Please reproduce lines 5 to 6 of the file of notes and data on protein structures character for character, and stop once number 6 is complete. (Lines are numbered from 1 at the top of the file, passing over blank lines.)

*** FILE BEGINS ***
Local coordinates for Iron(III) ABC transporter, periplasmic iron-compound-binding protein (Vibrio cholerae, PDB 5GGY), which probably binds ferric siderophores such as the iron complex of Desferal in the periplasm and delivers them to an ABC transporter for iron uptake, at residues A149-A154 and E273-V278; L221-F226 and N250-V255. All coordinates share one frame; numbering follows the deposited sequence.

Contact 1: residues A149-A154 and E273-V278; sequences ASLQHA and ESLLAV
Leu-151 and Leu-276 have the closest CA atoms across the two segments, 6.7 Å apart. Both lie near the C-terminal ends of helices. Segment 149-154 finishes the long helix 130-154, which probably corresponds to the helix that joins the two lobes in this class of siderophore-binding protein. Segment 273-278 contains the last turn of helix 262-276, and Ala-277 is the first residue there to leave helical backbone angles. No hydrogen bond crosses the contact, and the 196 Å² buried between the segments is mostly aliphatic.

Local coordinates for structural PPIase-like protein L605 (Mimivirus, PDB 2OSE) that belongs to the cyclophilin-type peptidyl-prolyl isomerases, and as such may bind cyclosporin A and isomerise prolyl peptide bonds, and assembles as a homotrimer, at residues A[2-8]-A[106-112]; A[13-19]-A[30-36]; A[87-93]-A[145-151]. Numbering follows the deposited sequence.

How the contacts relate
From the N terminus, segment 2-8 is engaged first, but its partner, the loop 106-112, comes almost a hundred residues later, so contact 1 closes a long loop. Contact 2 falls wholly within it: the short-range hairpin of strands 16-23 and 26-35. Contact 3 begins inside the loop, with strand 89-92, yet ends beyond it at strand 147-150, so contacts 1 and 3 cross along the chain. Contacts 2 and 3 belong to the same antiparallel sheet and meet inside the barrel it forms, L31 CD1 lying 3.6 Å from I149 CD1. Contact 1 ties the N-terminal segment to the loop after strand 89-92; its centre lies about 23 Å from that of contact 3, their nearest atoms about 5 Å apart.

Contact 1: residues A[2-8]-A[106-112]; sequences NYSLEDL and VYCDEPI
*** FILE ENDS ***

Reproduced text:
How the contacts relate
From the N terminus, segment 2-8 is engaged first, but its partner, the loop 106-112, comes almost a hundred residues later, so contact 1 closes a long loop. Contact 2 falls wholly within it: the short-range hairpin of strands 16-23 and 26-35. Contact 3 begins inside the loop, with strand 89-92, yet ends beyond it at strand 147-150, so contacts 1 and 3 cross along the chain. Contacts 2 and 3 belong to the same antiparallel sheet and meet inside the barrel it forms, L31 CD1 lying 3.6 Å from I149 CD1. Contact 1 ties the N-terminal segment to the loop after strand 89-92; its centre lies about 23 Å from that of contact 3, their nearest atoms about 5 Å apart.